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I want my own sauna, where do I start?

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I get a lot of emails, folks thanking me for  This warms my heart.  One day I may do the affiliate marketing gig, and one day soon you’ll see some of my sauna related products/inventions off to the right hand side of this page.  Yet for now, here it is, free relevant sauna information.  For we are kindred spirits.  We recognize the health & wellness benefits to sauna.  We recognize the importance of having our own authentic escape vs. a light bulb infrared closet or a hot tub petri dish.

Lots of noise out there

“The other sites I’ve come across are mostly trying to promote their kits, without much useful info.”  He’s right.  And everyone has their self interest.  Mine is to diffuse the noise and be straight with you.  Compounding the noise is the fact that ‘sauna’ is becoming a bigger story. So people are getting in the game.  Infrared hucksters are packaging high margin kits and are working hard to try to sell them to you.  So, here you are, reading this with a keen interest in cutting through the noise in an effort to getting your own authentic sauna.  Welcome.

So, where do I start?

I’ll make this easy: inside or outside?  Not sure?  You are on a hike in the woods and you approach a fork.  To the left is a more used trail, easier in navigation, looks to be less work.  To the right is a less used trail, thicker trees, somewhat more rugged.  Pick a trail, and I’ll walk with you.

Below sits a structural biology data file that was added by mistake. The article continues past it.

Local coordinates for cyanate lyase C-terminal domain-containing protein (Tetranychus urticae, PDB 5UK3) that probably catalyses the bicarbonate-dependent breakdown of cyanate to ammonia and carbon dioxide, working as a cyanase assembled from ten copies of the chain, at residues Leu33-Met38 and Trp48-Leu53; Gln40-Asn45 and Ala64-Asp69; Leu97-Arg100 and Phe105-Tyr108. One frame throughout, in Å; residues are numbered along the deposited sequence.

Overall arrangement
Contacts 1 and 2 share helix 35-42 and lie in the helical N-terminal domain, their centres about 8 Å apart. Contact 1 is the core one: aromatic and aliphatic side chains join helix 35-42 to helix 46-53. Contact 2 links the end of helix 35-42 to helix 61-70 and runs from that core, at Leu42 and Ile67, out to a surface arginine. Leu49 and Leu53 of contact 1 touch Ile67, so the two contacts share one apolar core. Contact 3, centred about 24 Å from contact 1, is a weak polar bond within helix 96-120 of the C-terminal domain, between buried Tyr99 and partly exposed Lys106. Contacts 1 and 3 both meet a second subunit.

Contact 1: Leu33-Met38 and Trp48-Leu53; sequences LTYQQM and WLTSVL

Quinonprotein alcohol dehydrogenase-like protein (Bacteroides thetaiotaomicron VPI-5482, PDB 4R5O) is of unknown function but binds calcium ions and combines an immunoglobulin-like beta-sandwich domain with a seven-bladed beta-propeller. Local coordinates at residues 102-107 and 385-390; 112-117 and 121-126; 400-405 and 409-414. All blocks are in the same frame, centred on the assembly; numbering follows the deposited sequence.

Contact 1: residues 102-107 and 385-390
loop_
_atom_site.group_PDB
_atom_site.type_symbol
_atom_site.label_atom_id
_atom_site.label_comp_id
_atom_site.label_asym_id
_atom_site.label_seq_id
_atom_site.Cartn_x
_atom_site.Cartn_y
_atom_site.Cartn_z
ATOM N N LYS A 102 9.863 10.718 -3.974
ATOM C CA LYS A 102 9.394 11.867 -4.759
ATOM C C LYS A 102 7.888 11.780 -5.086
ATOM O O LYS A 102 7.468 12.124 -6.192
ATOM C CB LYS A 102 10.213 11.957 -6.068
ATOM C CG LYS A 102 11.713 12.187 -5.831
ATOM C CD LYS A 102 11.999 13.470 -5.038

• LEFT TURN: You chose a sauna heated by an electric stove, most likely in your house.  You can carve out about a 6’x6′ – 6’x8′ space, maybe in your basement, maybe convert a closet, maybe go to town and incorporate a sauna as part of your bathroom remodel.
  • RIGHT TURN: You chose a sauna heated by a wood stove, very likely outside your house or cabin.  My 8′ x 12′ design is a great starting point, and in most cases will be your ending point as many have adopted this design and nobody that I know of has regretted anything about it.
Two design concepts for a 6’x8′ hot room within an 8’x12′ building

OK, I know my sauna turn, now what?

CAVEAT:  I’m a right turn guy.  I understand the realities if you chose left turn, and I don’t begrudge your decision.  You deserve your own sauna.  Nice job so far.  If you chose an electric sauna in your house, get a piece of chalk and mark off your space, we’ll come back to you later.  If you chose a wood burning sauna, find 4 sticks and 50′ of carpenter’s string, and let’s mark off an 8’x12′ spot on your property.  Keep in mind:

  • Slope: If your spot has slope, you’ll most likely want your sauna building so that the 8′ run is into the hill, the 12′ run along the slope of the hill.
  • Exposure: Very important.  Imagine your 8′ x 12′ sauna at different times of the day, relative to sunrise, sunset, etc.  Ideally, I like the 12′ wall with exterior door facing South, but East or West can work just as well – it depends, of course, upon:
  • View: Your most critical consideration.  You want the door of your sauna to spill out in a direction that makes most sense, relative to your property.  This is obvious stuff, but the fun thing is after you mark off your 8′ x 12′ sauna/changing room, you can mock up a door, and then think patio, fire pit, a little lawn furniture, and if you need an outdoor shower.

This is how you get started.

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9 thoughts on “I want my own sauna, where do I start?”

  1. I am looking at building a sauna in a closet off master bath. My concern is in making sure the suana is sealed tight so that I don’t get any posiblilly of mold accuring in the house . I live in s/w Florida.. I use to enjoy a sauna in my old house up north in Michigan..